A full house means that a player or a team achieve the maximum number of points available in an end. In the photo of the first end in a singles game, the red-white-and-blue bowls have achieved a full house (four points) while the orange bowls have achieved zero.
How do you get a full house?
The answer is to hone your skills at home so that when you arrive on the green you can draw as close as possible to the jack – certainly closer than the opponent, which is all you need to do really. As you can see in the photo, the full-house bowls are far from the jack and yet they are nearer than the opponent’s bowls, and that’s good enough.
How to avoid a full house
You really don’t want your opponent to get a full house in an end. As with most solutions in lawn bowls the solution is to draw, draw, draw. Don’t be tempted to play ambitious, clever heavy, shots thinking that this will get you out of trouble. Usually it does not
And in a singles game remember that “singles is a drawing game”. Whatever the options are, drawing is probably the answer in order to cut down the opponent’s score.
Is a full house in lawn bowls rare?
Yes, achieving a full house score in lawn bowls is extremely rare. The odds are that an opponent’s bowl will be in the mix when it comes to totting out the points, which is why some insurance companies pay out members if they score a full house (with terms and conditions applying, of course).
What is cutting down in lawn bowls?
In singles, if you are four down (in other words there is a full house against you) and you therefore have just one more bowl to play, then it is sufficient to reduce the opponent’s score to 3,2 or 1. Obviously you were having trouble drawing the shot with your first three bowls. All you need to do now is just beat the opponent’s second, third or fourth shot. That will give you breathing space to “live another day” and possibly come back to win the next end and ultimately the game.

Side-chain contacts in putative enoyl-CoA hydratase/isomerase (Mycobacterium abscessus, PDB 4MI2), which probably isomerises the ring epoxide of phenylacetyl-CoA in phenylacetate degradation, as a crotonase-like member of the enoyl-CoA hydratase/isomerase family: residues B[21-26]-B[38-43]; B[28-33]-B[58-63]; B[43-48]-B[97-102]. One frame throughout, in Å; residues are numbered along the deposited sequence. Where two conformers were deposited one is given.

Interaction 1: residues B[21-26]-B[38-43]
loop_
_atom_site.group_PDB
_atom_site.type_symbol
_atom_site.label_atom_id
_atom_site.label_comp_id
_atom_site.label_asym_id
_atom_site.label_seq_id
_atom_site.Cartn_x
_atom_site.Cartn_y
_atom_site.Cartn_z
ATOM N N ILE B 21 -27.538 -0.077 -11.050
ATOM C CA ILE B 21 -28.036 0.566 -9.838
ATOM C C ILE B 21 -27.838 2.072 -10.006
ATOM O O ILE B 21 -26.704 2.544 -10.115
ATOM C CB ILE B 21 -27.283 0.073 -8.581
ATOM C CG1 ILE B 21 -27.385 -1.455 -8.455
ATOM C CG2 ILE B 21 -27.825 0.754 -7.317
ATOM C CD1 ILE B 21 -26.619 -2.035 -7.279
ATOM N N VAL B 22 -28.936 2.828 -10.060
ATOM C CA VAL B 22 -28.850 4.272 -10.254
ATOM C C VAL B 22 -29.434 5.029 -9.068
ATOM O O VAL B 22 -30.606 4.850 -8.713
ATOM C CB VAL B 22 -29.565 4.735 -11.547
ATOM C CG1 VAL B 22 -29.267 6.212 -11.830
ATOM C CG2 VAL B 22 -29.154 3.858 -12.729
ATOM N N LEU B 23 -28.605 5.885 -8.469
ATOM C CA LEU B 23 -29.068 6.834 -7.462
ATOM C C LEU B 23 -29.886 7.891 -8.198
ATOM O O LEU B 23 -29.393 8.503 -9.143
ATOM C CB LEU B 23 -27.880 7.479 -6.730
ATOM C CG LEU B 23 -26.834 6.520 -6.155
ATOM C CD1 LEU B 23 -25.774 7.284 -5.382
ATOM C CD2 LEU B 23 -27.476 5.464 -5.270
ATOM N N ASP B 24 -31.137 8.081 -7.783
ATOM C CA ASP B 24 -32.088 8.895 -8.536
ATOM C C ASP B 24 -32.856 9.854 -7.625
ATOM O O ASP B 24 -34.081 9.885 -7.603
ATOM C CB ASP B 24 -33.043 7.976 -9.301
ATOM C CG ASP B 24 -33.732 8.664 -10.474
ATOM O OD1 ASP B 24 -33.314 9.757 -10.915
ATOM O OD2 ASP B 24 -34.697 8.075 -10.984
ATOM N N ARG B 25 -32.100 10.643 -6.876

How many points are needed to win bowls singles?
The first player to reach 21 points wins a game of singles, so it is vital that players do not give away large numbers of points at a time. Cutting down on the opponent’s points, even if the opponent wins the end, is a good strategy. It is better to give away one point that to give away two, three or four. After all, four points is just fewer than one-fifth of all the points your opponent stands to gain. So just keep on drawing to the jack for the best results.
Do insurance companies pay for a full house?
Check with your short-term insurance company if they will pay out for a full house. Usually the insurance company specifies when they will pay out for this rare score. Usually it has to be an official competition of some kind. There are various administrative rules pertaining to claiming the reward for a full house, such as the club secretary sending a letter on a letterhead confirming that the player(s) did achieve this score.
Here is an example from Infiniti of their wording regards a full house reward:
We will pay up to the limit stated for:
Bowler’s full house being if you are part of a rink
(team of four) which, playing as amateurs, scores a
full house (that is all eight bowls to count) in a game
of bowls in any competition played in terms of the
rules of the South African Bowling Association, at
any recognized bowling club.
The secretary of the club will have to confirm your
full house in writing.